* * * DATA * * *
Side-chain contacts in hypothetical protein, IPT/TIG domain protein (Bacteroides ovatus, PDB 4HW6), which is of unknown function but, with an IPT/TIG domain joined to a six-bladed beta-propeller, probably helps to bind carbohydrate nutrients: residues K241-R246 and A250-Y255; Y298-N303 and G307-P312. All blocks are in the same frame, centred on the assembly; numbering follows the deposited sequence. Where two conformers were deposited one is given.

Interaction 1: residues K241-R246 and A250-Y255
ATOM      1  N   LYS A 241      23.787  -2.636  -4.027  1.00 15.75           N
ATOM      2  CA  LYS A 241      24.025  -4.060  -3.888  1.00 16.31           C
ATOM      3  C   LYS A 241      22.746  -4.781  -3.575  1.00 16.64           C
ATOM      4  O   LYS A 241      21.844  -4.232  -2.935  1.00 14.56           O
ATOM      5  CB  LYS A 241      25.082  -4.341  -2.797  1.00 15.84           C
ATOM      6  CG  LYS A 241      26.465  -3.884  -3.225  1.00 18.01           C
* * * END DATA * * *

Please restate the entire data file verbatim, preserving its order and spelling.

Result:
Side-chain contacts in hypothetical protein, IPT/TIG domain protein (Bacteroides ovatus, PDB 4HW6), which is of unknown function but, with an IPT/TIG domain joined to a six-bladed beta-propeller, probably helps to bind carbohydrate nutrients: residues K241-R246 and A250-Y255; Y298-N303 and G307-P312. All blocks are in the same frame, centred on the assembly; numbering follows the deposited sequence. Where two conformers were deposited one is given.

Interaction 1: residues K241-R246 and A250-Y255
ATOM      1  N   LYS A 241      23.787  -2.636  -4.027  1.00 15.75           N
ATOM      2  CA  LYS A 241      24.025  -4.060  -3.888  1.00 16.31           C
ATOM      3  C   LYS A 241      22.746  -4.781  -3.575  1.00 16.64           C
ATOM      4  O   LYS A 241      21.844  -4.232  -2.935  1.00 14.56           O
ATOM      5  CB  LYS A 241      25.082  -4.341  -2.797  1.00 15.84           C
ATOM      6  CG  LYS A 241      26.465  -3.884  -3.225  1.00 18.01           C